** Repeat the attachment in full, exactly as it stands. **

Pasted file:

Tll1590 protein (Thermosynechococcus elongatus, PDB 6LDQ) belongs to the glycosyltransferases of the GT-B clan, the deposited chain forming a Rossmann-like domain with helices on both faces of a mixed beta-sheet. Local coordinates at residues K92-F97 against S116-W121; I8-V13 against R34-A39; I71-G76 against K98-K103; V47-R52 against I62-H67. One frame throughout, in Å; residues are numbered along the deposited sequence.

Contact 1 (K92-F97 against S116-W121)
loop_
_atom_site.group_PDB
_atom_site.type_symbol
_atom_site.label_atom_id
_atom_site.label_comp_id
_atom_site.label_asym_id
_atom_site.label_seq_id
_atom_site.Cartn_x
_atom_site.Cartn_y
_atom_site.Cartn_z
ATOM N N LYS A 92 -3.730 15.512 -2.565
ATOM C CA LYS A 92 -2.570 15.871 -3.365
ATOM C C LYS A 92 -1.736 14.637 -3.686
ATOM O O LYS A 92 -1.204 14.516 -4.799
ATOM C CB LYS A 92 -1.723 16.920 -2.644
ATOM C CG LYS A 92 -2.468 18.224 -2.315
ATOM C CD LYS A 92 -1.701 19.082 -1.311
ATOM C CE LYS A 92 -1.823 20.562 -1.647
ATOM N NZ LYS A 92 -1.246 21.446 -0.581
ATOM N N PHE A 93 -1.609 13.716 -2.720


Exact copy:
Tll1590 protein (Thermosynechococcus elongatus, PDB 6LDQ) belongs to the glycosyltransferases of the GT-B clan, the deposited chain forming a Rossmann-like domain with helices on both faces of a mixed beta-sheet. Local coordinates at residues K92-F97 against S116-W121; I8-V13 against R34-A39; I71-G76 against K98-K103; V47-R52 against I62-H67. One frame throughout, in Å; residues are numbered along the deposited sequence.

Contact 1 (K92-F97 against S116-W121)
loop_
_atom_site.group_PDB
_atom_site.type_symbol
_atom_site.label_atom_id
_atom_site.label_comp_id
_atom_site.label_asym_id
_atom_site.label_seq_id
_atom_site.Cartn_x
_atom_site.Cartn_y
_atom_site.Cartn_z
ATOM N N LYS A 92 -3.730 15.512 -2.565
ATOM C CA LYS A 92 -2.570 15.871 -3.365
ATOM C C LYS A 92 -1.736 14.637 -3.686
ATOM O O LYS A 92 -1.204 14.516 -4.799
ATOM C CB LYS A 92 -1.723 16.920 -2.644
ATOM C CG LYS A 92 -2.468 18.224 -2.315
ATOM C CD LYS A 92 -1.701 19.082 -1.311
ATOM C CE LYS A 92 -1.823 20.562 -1.647
ATOM N NZ LYS A 92 -1.246 21.446 -0.581
ATOM N N PHE A 93 -1.609 13.716 -2.720